Science

charles darwin, darwin
Str/AP
Undated photo of the monument of British
scientist Charles Robert Darwin, founder
of the theory for the evolution of life, in
the Natural History Museum in London.

DNA Technology Reveals Charles Darwin’s Ancient Ancestry

February 04, 2010 06:25 PM
by Colleen Brondou
Darwin’s great-great-grandson submitted a cheek swab sample to the Genographic Project in order to discover his—and his great-great-grandfather’s—“human deep ancestry.”

Where Did Darwin’s Ancestors Come From?

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More than 200 years after Charles Darwin’s birth, “DNA technology has helped determine who Darwin’s ancient ancestors were,” National Geographic reports. Chris Darwin, Darwin’s great-great-grandson, took part in a Genographic Project cheek swab test that analyzed his “Y” chromosome. The test revealed that Chris and Charles Darwin descended from the one of the most common male lineages in Europe—the Haplogroup R1b. According to the test results, Darwin’s paternal ancestors migrated from northeast Africa to North Africa or the Middle East around 45,000 years ago.

Background: Charles Darwin

Charles Darwin was born on Feb. 12, 1809, in Shrewsbury, England. He was never a great student but he was an avid collector of beetles. After graduating from college, the budding naturalist accepted a position on the HMS Beagle to examine and collect specimens around the world.

While stationed aboard the HMS Beagle at the Galapagos Islands, Darwin recorded observations that led to the publication of “The Origin of Species,” the genesis of the modern theory of evolution. Initially, Darwin’s theories inspired controversy, even contempt.

According to naturalist Sir David Attenborough, Darwin faced obstacles not only because of biblical teachings but because scientists did not yet know about DNA or continental drift. He worried that if he published his theories, he would risk angering not only the Church, but also his own wife. NOVA’s “Darwin’s Darkest Hour,” a docudrama that aired in October 2009, examined his struggle with the decision to share his controversial research.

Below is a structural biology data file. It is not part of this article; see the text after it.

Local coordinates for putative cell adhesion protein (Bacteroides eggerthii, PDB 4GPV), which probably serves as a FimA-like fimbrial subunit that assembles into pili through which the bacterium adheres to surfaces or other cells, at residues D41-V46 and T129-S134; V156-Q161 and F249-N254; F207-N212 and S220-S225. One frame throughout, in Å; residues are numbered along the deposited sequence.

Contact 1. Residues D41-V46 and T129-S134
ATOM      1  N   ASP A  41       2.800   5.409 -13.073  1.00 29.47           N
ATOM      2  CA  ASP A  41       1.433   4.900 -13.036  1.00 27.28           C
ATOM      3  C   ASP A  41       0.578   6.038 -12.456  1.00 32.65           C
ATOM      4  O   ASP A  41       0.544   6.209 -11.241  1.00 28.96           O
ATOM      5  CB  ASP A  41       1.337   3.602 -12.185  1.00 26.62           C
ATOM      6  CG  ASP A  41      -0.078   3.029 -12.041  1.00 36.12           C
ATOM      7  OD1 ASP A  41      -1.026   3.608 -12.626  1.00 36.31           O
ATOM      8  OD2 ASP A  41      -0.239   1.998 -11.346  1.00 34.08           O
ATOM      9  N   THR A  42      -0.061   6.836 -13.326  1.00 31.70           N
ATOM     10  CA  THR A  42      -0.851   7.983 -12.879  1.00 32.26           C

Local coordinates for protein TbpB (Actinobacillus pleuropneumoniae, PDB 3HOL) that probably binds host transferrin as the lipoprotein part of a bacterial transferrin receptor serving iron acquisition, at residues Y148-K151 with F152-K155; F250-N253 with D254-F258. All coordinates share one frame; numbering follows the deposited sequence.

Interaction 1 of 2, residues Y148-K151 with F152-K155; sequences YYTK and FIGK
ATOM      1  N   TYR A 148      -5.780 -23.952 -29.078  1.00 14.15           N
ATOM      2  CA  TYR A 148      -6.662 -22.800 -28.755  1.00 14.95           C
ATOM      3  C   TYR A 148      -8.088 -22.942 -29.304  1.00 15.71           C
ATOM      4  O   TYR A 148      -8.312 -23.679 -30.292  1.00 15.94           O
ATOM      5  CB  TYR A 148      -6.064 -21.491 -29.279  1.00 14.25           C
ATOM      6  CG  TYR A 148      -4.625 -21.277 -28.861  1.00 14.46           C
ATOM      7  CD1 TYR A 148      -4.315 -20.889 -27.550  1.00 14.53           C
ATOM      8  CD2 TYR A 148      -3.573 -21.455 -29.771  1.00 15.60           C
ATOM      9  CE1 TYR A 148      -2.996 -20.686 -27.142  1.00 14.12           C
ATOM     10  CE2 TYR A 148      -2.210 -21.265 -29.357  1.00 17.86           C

As the 150th anniversary of the publication of “The Origin of Species” approached in 2008, however, the Church of England made a posthumous apology to Darwin for initially rebuffing his theories. The Church even dedicated a section of its Web site to an exploration of his ideas.

Related Topic: DNA tests reveal family secrets

Don Kincaid, a Texan seeking to establish his ancestry and reconnect with distant relatives, encouraged more than 140 people with variations of the surname Kincaid to take DNA tests and submit their results online. Two brothers discovered they each had a different father. Their mother, now elderly, rejected accusations that she either had an affair or adopted one of her sons.

Reference: Genetics

The findingDulcinea Web Guide to Genetics offers links to an introduction to genetics, resources for teaching genetics, information on genetic disorders and genetic sequencing, and more.
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